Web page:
Letters to the editor
Computer Assistant discrimination
After reading articles in FCW concerning the special salary increases
for selected information technology personnel, I was quite interested to
see the discrimination applied to those of us who are locked into the GS-335
Computer Assistant series.
I believe that the 335 series tops out at a Grade 9. Anyone know otherwise?
That puts a damper on any career aspirations. Is a 335 equivalent to a 334?
Are we now eligible to get into another career series?
How they came to the conclusions they did I do not know. I am curious
to know how many other 335s fell through the cracks because of an antiquated
If you are one of those locked out in the cold, write to the editor.
I am curious. I also would be delighted to be a GS-13 at any time.
Jacqueline F. Knoblock
Make Nastran an open-source product
NASA (and American taxpayers) paid, and continues to pay, for the development
of Nastran, the premier structural analysis tool used by the aerospace industry
throughout the world.
The primary vendor for commercial versions of Nastran is MSC.Software Corp. The company's large-computer versions cost
up to $80,000 per copya high price for smaller corporations and structural
professionals to pay. MSC's personal computer versions are crippleware,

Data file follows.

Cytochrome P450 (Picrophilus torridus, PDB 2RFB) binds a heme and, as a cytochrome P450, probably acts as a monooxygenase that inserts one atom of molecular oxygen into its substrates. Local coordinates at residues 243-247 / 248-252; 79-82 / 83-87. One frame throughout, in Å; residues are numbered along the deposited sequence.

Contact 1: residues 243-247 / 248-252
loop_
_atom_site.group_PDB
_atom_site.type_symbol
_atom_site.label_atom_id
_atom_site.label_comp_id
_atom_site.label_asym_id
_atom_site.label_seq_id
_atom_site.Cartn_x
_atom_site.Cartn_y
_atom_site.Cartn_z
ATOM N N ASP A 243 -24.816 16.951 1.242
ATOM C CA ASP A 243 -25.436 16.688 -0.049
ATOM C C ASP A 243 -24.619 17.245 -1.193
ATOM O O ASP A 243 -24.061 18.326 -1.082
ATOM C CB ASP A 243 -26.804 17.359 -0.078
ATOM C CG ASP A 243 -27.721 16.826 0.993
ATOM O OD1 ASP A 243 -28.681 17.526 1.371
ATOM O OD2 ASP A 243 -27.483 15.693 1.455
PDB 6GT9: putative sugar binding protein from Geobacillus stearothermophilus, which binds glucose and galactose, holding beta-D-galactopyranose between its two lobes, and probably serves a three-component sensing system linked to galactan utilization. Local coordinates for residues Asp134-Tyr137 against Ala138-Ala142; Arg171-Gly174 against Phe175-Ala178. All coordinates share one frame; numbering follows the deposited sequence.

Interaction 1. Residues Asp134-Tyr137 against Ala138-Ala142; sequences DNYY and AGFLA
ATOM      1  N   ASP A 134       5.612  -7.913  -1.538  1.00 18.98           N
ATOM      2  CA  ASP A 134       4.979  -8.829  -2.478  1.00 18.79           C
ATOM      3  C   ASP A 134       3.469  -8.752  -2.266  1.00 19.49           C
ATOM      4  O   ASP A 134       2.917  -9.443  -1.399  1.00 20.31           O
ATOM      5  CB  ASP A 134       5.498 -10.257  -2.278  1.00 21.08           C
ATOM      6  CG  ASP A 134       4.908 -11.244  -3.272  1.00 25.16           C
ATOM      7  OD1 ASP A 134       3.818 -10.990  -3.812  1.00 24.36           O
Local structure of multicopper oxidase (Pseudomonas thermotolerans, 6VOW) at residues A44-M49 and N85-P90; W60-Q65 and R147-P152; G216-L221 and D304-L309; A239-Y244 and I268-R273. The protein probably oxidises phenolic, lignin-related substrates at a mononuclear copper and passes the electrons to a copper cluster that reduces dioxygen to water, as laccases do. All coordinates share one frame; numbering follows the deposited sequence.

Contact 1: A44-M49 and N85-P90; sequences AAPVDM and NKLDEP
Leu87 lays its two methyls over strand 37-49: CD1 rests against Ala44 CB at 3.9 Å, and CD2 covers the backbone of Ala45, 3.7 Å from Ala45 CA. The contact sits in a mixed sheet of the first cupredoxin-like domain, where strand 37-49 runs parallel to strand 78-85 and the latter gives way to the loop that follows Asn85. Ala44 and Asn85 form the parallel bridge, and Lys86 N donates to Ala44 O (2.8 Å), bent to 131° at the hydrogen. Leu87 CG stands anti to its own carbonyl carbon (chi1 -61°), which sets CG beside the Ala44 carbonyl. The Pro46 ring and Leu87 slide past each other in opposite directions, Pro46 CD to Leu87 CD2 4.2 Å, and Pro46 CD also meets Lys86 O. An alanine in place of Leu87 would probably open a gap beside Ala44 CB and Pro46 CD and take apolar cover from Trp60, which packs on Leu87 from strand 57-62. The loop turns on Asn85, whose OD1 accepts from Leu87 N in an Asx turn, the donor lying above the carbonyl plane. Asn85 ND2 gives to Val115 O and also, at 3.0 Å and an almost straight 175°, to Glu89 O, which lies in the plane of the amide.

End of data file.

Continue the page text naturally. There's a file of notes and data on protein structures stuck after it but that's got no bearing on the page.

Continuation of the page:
unable to perform certain advanced functions that the expensive versions
can, and they suffer deliberate limitations on the size of the problems
that can be tackled.
MSC recently bought two significantly less-expensive commercial
Nastran distributionsthose known as CSA/Nastran and UI/Nastranand
withdrew them from the market. This forces hapless users to pay what MSC
Right now, there is only one remaining non-MSC Nastran vendor, and I
worry about its viability in a market so distorted by MSC's policies. My
own employer is facing this situation, now that our analytical skills have
come close to outgrowing the PC version.
The irony is that MSC has recently gotten into the Linux business, using
the attraction of that software's low price and multitudinous capabilities
to sell hardware/software "solutions" that are optimized to run MSC.Nastranbut at the full price of MSC's own software.
While taxpayers continue to bankroll the ongoing development of the
NASA version, MSC gets a free ride while building itself a sweet monopoly.
NASA could do itself a huge favor by releasing its own Nastran to the
public as an open-source product. This would offer a curb to MSC's excesses,
encourage the re-entry of competition to the market and soften the price
point. A multitude of small- to medium-size businesses would benefit, and
new entrepreneurial opportunities would appear quickly.
SPACEHAB Inc. Oceaneering Space Systems